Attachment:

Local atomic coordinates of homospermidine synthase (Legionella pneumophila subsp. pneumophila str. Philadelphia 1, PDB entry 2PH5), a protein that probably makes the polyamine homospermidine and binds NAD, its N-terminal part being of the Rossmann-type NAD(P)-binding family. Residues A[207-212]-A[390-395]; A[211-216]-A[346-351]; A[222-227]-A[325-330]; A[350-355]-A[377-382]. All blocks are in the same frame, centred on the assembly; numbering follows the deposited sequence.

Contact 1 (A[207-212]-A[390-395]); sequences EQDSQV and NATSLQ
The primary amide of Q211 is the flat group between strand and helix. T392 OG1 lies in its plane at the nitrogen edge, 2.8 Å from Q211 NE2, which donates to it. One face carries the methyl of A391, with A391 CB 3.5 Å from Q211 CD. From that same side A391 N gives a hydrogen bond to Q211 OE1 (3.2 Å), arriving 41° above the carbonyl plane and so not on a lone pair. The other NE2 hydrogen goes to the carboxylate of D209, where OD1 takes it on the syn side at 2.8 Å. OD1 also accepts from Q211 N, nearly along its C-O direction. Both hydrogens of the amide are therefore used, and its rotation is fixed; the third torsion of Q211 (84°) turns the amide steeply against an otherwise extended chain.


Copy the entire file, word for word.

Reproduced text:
Local atomic coordinates of homospermidine synthase (Legionella pneumophila subsp. pneumophila str. Philadelphia 1, PDB entry 2PH5), a protein that probably makes the polyamine homospermidine and binds NAD, its N-terminal part being of the Rossmann-type NAD(P)-binding family. Residues A[207-212]-A[390-395]; A[211-216]-A[346-351]; A[222-227]-A[325-330]; A[350-355]-A[377-382]. All blocks are in the same frame, centred on the assembly; numbering follows the deposited sequence.

Contact 1 (A[207-212]-A[390-395]); sequences EQDSQV and NATSLQ
The primary amide of Q211 is the flat group between strand and helix. T392 OG1 lies in its plane at the nitrogen edge, 2.8 Å from Q211 NE2, which donates to it. One face carries the methyl of A391, with A391 CB 3.5 Å from Q211 CD. From that same side A391 N gives a hydrogen bond to Q211 OE1 (3.2 Å), arriving 41° above the carbonyl plane and so not on a lone pair. The other NE2 hydrogen goes to the carboxylate of D209, where OD1 takes it on the syn side at 2.8 Å. OD1 also accepts from Q211 N, nearly along its C-O direction. Both hydrogens of the amide are therefore used, and its rotation is fixed; the third torsion of Q211 (84°) turns the amide steeply against an otherwise extended chain.